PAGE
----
- disintegration constant,
Origin of disinterested
Many object to the use of disinterested to mean “not interested, indifferent.” They insist that disinterested can mean only “impartial”: A disinterested observer is the best judge of behavior. However, both senses are well established in all varieties of English, and the sense intended is almost always clear from the context.
verb (used with object)
Origin of disinterest
Examples from the Web for disinterested
If our school system fails to teach how our country works, should we be surprised so many are disinterested?
Edge, one of the most inventive guitarists in rock history, comes off as disinterested.U2 Generously Gives Us a Lousy Album, Sucks at the Corporate Teat|Hampton Stevens|September 13, 2014|DAILY BEAST
Add to that a disinterested public that fails to turn out on Election Day, and citizens are getting the government they deserve.Powerbroker Richard Ravitch Thinks New York Might Be Doomed|Josh Robin|April 26, 2014|DAILY BEAST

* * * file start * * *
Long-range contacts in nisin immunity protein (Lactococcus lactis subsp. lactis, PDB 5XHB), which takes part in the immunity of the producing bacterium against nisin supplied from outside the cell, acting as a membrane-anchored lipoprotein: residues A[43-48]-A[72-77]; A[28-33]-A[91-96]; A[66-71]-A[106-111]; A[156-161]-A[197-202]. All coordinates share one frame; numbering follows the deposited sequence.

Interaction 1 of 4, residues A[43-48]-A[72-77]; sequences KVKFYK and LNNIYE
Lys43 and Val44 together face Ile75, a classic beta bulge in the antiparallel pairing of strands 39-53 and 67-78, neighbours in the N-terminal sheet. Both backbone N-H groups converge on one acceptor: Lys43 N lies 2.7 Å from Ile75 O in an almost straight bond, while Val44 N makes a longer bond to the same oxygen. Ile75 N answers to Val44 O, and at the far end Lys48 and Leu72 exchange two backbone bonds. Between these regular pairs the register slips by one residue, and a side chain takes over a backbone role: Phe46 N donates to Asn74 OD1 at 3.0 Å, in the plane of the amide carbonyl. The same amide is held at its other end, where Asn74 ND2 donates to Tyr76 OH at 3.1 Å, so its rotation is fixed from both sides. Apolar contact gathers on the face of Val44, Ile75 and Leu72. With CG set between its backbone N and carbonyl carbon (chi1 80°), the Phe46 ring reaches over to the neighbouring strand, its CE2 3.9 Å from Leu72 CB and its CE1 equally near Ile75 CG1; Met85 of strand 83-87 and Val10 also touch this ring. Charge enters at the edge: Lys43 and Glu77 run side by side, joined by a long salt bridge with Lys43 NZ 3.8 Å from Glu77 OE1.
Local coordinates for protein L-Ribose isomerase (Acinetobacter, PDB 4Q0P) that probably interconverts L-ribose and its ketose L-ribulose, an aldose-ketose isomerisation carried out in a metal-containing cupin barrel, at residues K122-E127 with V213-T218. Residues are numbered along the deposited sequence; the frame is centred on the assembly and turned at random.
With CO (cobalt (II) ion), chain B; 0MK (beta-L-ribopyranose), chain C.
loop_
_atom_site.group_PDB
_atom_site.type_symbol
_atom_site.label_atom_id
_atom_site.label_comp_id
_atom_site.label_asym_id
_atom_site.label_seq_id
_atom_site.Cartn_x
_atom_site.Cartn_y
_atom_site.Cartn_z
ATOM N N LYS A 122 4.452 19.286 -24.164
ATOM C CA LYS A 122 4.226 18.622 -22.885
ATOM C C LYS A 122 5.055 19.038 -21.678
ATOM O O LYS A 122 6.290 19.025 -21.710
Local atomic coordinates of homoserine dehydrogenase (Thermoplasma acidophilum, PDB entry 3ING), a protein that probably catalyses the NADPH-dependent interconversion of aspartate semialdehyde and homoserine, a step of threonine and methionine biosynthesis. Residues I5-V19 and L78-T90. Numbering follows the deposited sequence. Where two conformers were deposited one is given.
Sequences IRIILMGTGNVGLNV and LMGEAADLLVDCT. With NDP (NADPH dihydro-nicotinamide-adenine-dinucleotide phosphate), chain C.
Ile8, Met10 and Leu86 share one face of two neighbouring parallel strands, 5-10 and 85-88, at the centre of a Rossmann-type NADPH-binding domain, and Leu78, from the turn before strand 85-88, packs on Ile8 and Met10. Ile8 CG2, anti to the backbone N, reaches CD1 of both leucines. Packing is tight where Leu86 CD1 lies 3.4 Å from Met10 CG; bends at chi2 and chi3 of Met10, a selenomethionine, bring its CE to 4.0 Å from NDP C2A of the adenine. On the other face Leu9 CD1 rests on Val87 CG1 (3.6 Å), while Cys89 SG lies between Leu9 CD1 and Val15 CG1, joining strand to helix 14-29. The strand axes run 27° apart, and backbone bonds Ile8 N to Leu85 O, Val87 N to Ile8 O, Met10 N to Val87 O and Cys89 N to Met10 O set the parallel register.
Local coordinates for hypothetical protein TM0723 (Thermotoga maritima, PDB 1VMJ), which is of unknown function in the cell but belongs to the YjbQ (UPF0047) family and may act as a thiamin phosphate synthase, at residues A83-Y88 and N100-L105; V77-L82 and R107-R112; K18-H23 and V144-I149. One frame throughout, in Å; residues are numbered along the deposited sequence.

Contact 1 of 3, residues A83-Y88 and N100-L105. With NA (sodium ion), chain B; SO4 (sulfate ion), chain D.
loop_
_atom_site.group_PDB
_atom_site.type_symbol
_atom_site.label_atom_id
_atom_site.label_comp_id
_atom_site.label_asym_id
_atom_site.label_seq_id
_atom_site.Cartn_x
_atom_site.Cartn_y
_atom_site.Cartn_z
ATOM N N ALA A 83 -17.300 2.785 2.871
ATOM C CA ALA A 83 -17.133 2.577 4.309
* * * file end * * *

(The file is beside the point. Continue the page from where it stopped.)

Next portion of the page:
Neither he nor the Sanford Police Department were disinterested observers.George Zimmerman Video Outrage: Where Are Injuries From Travyon Fight?|Jesse Singal|March 29, 2012|DAILY BEAST
But if one person's channel surfing and the other's disinterested, go right ahead and browse.
One was an active and disinterested appeal to the gondoliers to be a little less modern in their costume.A Voyage of Consolation|Sara Jeannette Duncan
So far, these measures might be interpreted as marks of pure and disinterested affection for the soul of the departed.The Belief in Immortality and the Worship of the Dead, Volume I (of 3)|Sir James George Frazer
Baruch fulfilled his task in a disinterested manner worthy of his great son.History of the Jews, Vol. V (of 6)|Heinrich Graetz
"She is ever generous and disinterested," replied the young chief.The Fair Maid of Perth|Sir Walter Scott
And so that was my reward for an act of disinterested kindness.
1610s, "unconcerned," the sense we now would ascribe to uninterested, with the sense of "impartial" going to disinteressed (c.1600). See dis- + interest. Modern sense of disinterested is first attested 1650s. As things now stand, disinterested means "free from personal bias," while uninterested means "caring nothing for the matter in question." Related: Disinterestedly; disinterestedness.